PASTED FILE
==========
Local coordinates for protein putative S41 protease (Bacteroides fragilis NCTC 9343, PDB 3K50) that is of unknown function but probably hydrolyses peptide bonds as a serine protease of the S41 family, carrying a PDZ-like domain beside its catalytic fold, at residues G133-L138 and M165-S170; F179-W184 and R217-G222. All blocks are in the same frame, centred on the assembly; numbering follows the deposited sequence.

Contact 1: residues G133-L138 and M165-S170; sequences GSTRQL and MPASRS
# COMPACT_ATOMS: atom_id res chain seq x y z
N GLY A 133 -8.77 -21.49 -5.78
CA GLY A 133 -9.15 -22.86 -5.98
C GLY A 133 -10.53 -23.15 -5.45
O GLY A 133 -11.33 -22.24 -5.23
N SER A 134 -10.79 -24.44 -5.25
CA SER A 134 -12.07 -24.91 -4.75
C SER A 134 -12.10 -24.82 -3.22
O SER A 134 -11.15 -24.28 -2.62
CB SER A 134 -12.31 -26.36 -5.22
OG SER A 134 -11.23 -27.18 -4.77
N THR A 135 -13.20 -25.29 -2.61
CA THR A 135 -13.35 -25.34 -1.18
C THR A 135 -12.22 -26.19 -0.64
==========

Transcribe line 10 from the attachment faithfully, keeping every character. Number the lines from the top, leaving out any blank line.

C SER A 134 -12.10 -24.82 -3.22